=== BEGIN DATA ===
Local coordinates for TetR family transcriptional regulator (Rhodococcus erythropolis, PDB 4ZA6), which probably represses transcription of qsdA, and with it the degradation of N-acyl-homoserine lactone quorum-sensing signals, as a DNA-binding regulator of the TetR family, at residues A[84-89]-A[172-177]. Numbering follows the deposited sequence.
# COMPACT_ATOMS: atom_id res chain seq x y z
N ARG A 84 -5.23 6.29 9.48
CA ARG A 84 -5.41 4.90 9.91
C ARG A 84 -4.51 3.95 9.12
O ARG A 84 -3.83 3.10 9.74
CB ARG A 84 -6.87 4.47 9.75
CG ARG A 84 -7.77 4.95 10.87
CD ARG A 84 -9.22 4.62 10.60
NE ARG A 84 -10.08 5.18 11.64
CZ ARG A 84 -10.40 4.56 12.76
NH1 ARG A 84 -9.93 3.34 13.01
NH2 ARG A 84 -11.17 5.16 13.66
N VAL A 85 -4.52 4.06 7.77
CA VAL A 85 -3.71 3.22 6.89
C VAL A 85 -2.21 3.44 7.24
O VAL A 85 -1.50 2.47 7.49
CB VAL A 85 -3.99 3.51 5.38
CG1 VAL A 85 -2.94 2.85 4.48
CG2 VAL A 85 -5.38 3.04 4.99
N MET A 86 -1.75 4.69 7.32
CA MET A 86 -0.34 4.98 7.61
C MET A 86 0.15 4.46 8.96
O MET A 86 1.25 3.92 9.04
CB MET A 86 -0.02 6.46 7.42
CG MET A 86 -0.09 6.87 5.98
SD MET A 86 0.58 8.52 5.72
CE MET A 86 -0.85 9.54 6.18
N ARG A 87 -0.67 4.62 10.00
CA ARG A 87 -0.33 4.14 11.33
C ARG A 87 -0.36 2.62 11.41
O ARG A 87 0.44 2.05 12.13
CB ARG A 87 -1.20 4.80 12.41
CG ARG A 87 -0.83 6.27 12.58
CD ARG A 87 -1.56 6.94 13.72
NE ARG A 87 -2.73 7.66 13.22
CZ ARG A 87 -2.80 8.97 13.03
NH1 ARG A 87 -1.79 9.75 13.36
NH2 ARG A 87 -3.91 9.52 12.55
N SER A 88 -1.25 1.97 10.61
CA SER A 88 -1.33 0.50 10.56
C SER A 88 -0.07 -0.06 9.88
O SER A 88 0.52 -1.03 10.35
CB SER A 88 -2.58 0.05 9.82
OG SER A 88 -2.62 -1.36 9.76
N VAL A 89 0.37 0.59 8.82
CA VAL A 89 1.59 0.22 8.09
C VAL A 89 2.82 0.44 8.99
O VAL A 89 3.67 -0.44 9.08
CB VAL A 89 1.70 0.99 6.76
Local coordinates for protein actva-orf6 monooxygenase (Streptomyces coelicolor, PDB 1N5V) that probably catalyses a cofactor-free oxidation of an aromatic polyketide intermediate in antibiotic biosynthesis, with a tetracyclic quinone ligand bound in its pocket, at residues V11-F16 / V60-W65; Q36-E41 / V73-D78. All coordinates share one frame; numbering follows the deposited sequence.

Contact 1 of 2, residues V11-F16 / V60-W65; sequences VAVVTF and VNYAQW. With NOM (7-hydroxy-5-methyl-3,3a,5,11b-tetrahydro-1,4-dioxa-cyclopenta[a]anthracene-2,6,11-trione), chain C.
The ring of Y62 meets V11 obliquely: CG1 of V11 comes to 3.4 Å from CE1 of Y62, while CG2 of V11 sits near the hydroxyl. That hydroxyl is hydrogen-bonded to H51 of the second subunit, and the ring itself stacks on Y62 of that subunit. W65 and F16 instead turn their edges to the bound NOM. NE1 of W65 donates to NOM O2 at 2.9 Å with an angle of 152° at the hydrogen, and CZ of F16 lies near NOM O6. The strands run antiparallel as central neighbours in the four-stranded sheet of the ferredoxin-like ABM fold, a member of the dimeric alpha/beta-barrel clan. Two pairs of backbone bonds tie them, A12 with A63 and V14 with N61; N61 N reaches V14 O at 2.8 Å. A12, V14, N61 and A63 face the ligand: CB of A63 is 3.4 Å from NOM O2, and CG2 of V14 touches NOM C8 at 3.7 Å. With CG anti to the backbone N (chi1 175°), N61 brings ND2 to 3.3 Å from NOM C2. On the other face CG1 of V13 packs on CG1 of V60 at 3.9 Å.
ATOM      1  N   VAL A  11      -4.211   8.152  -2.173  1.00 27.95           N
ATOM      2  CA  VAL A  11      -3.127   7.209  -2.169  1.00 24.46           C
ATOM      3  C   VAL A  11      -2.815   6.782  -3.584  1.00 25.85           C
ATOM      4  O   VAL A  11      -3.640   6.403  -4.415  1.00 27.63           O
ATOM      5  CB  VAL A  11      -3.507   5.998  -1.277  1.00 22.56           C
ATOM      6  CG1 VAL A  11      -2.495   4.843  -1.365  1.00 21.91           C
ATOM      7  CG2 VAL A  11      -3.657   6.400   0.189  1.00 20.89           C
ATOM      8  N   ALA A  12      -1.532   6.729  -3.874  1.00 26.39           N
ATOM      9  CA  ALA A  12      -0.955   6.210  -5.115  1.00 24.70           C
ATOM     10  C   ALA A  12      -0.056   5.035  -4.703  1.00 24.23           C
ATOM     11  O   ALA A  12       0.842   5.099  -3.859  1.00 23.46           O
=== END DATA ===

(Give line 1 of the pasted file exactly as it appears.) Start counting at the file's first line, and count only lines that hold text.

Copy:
Local coordinates for TetR family transcriptional regulator (Rhodococcus erythropolis, PDB 4ZA6), which probably represses transcription of qsdA, and with it the degradation of N-acyl-homoserine lactone quorum-sensing signals, as a DNA-binding regulator of the TetR family, at residues A[84-89]-A[172-177]. Numbering follows the deposited sequence.